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The Archbishop Of Canterbury On Church, State, Marriage, And More: VIDEO

5385e__62021555_hi009150430In what was probably his final major interview before resigning as Archbishop of Canterbury, the always thoughtful Rowan Williams continued to baffle liberals, conservatives, Christians, and secularists alike in a far-randing discussion with The Daily Telegraph. 

On the question of marriage equality in Britain, which Williams's Anglical Communion has opposed, the self-described "hairy lefty" maintains a position that has always frustrated marriage's opponents and supporters more or less equally. The church cannot perform same-sex weddings, says Williams, but still:

[The church] has been too – he says “lily mouthed” before correcting himself: “We’ve not exactly been on the forefront of pressing for civic equality for homosexual people, and we were wrong about that.”

To those who fear the constitutional consequences, he says legalising gay marriage would not of itself trigger disestablishment. “We’ve been assured that there will be no pressure on the Church to perform marriages, but of course as things stand, every citizen has the right to be married in Church. That’s alright, so long as the State’s definition of marriage and the Church’s definition are the same. If the State’s definition shifts … then we have a tangle.”

Hear more from the interview AFTER THE JUMP ...


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  1. While it is accurate to state that the Anglican Communion (a "federation" of provinces which act as independent churches) is debating marriage equality, it is not accurate to say the Communion is opposed to marriage. Obviously, many provinces are opposed, many divided, and some significant ones (Canada, US [The Episcopal church], Brazil), fully supportive. Thus Williams' challenge in keeping the Communion in union (And a tragic, IMHO, lack of leadership in attempting to do so.)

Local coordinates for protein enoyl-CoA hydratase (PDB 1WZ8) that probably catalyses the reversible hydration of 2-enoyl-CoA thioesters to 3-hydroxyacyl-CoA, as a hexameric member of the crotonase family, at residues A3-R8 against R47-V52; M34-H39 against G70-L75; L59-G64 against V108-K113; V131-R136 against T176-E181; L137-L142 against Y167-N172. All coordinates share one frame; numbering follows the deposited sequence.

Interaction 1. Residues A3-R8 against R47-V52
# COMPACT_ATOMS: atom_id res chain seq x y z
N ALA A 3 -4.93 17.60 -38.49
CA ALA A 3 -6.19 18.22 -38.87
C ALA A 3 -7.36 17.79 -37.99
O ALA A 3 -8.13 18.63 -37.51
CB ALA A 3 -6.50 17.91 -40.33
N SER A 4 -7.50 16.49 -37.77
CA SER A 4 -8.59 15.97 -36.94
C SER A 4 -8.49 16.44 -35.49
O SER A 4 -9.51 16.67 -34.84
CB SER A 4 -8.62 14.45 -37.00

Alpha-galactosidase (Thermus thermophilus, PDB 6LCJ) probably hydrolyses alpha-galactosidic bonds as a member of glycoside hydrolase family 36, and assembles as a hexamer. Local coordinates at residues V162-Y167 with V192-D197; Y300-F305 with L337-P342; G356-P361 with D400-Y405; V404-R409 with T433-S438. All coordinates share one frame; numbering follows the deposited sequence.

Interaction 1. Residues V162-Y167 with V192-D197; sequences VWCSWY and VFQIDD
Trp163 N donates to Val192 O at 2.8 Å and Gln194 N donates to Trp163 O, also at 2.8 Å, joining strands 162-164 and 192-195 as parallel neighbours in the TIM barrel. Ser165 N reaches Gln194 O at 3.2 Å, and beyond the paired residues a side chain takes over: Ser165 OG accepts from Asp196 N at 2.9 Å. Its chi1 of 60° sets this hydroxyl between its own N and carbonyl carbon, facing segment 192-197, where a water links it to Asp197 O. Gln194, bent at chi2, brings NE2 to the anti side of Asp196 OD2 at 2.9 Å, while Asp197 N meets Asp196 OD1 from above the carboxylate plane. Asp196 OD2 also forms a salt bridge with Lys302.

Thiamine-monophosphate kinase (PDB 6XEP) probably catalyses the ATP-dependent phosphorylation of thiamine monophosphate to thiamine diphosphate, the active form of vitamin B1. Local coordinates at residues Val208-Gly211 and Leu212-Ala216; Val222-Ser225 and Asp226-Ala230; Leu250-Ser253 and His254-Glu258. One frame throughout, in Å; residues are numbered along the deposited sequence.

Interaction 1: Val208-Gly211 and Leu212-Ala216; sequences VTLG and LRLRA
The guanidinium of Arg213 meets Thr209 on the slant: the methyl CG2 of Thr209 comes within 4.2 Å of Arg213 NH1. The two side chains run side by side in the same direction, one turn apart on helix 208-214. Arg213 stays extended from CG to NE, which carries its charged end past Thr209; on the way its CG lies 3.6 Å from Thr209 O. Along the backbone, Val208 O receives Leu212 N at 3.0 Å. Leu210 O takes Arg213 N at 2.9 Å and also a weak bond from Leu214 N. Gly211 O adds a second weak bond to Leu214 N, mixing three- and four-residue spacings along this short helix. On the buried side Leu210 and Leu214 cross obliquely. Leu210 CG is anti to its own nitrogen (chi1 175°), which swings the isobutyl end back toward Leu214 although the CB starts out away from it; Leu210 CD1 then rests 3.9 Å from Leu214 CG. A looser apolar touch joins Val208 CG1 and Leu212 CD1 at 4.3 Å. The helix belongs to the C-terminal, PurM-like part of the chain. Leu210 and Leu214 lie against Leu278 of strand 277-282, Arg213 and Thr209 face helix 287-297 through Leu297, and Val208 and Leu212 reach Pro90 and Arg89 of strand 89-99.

Posted by: KJ | Sep 9, 2012 12:54:07 PM

  2. "...every citizen has the right to be married in Church. That’s alright, so long as the State’s definition of marriage and the Church’s definition are the same. "

    Wrong. On all counts. Divorced "citizens" cannot demand to be married by a priest in a Catholic church, nor do they have any "right" to. Nor can Muslims demand the right to a synagogue ceremony. Nor can legitimate Christians demand to be married in a (non-Christian) Mormon temple with a Mormon officiant. (As if one would want to?)